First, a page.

By Clare Muhindo, Sarah Nakamwa
While poverty is often cited as the main driver of wildlife crime, a new report has revealed that poaching and trafficking of elephant ivory and rhino horn are driven by wealth.
The report by the International Institute for Environment and Development is titled “Wildlife crime: a review of the evidence on drivers and impacts in Uganda.”
It was launched by Dr. Andrew Sseguya, the director of Uganda Wildlife Authority, on Wednesday at Eight Winx hotel in Ntinda, Kampala.
According to the report, Uganda has a small population of 15 white rhinos.
African Rhinos and elephants are most prone to illegal wildlife trade.
Other species include pangolins, great apes, and pet birds.
“Pangolins are the most recently prone mammals for their scales.
In January 2015, 2029kg of pangolin scales were seized at Entebbe airport, along with 791kg of ivory,” the report cites.
The report further suggests that poor people are involved in illegal wildlife trade but are usually not the major beneficiaries.
“Indeed poor people often suffer as a result of wildlife crime, either because their natural resource base is being depleted or because they are on the receiving end of the penalties by the law enforcement agencies and conservation officials,” the report says.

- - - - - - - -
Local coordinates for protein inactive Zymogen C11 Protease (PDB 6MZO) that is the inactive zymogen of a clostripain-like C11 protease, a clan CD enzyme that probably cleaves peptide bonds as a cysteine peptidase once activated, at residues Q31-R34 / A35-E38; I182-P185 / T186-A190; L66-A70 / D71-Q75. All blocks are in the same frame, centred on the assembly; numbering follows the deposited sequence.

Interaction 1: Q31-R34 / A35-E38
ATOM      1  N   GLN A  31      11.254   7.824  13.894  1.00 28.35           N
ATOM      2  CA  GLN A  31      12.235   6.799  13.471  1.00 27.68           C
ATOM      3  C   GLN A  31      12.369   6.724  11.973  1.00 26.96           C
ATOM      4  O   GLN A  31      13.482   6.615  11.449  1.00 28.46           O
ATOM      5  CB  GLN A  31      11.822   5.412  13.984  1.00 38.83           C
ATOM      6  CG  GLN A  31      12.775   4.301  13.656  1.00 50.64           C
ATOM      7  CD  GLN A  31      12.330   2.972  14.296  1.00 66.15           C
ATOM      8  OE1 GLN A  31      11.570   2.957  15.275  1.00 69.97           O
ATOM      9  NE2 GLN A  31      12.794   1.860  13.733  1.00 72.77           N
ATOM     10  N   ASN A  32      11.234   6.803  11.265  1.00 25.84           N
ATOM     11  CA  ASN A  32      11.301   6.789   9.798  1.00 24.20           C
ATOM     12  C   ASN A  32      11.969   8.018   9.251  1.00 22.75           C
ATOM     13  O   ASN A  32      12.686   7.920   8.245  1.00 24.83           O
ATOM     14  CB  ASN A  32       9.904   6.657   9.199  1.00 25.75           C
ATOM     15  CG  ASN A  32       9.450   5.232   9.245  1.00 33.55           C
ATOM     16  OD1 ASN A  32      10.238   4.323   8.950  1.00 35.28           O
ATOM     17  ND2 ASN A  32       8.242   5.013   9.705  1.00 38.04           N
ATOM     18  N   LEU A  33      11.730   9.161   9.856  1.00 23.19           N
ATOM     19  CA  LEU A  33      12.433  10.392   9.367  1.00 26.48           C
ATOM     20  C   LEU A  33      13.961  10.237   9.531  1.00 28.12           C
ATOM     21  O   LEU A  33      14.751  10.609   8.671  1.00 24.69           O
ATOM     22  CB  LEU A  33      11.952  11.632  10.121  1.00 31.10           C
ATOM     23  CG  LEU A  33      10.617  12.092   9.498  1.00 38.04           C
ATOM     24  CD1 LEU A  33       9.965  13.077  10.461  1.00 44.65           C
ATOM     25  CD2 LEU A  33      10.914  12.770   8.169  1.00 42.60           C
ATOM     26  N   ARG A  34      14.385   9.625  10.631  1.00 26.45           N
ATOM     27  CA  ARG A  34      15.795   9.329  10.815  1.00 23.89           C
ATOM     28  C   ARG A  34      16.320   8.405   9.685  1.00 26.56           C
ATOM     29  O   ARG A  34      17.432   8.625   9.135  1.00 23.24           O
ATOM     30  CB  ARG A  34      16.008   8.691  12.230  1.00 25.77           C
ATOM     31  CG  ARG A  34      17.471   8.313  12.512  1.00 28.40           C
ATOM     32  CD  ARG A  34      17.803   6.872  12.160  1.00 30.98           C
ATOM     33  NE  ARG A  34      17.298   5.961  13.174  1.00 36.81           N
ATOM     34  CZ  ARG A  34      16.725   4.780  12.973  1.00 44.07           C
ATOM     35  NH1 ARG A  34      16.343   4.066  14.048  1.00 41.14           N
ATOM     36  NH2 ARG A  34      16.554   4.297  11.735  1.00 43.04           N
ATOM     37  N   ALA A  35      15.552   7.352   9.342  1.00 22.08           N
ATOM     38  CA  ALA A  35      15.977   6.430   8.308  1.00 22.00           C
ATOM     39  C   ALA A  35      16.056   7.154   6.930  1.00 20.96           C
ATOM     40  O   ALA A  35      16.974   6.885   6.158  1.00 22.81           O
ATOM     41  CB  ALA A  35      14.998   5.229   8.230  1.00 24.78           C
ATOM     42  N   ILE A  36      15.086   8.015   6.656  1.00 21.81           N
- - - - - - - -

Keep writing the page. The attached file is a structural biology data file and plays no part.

The report suggests that both the activities and the actions taken by the authorities and conservationists affect the poor people.
“For instance ivory poaching may be taking place in an area, alongside bush meat hunting, but the law enforcement authorities are more likely to apprehend the bush meat hunters than ivory poachers,” it states.
According to the report, other drivers of wildlife crime include cultural traditions surrounding natural resource use, for example some people around Queen Elizabeth national park believe that a new bride will not conceive until she has consumed hippo meat.
Ivory poachers to be fined sh200m
Reacting to the report, Dr. Andrew Sseguya, the Director Uganda Wildlife Authority said the Ministry of Tourism, wildlife and antiquities is pushing for the amendment of the Uganda Wildlife Act, with stringent punishments for wildlife crime.
Sseguya said that the amendment Bill suggests that fines be commensurate with the lost wildlife.
“Anyone implicated in ivory theft would pay a fine of not less than sh200m or serve a jail sentence of not less than 20 years,” he said.
He added that trucks and warehouses used in the process would also be impounded.
Ivory poaching in Uganda is currently significantly lower than it was during the years of civil unrest and insecurity during the late 1970s and early 1980s.
It is very low compared to the levels in Tanzania, for instance where 57,000 elephants killed in at Selous reserve between 2006 and 2013.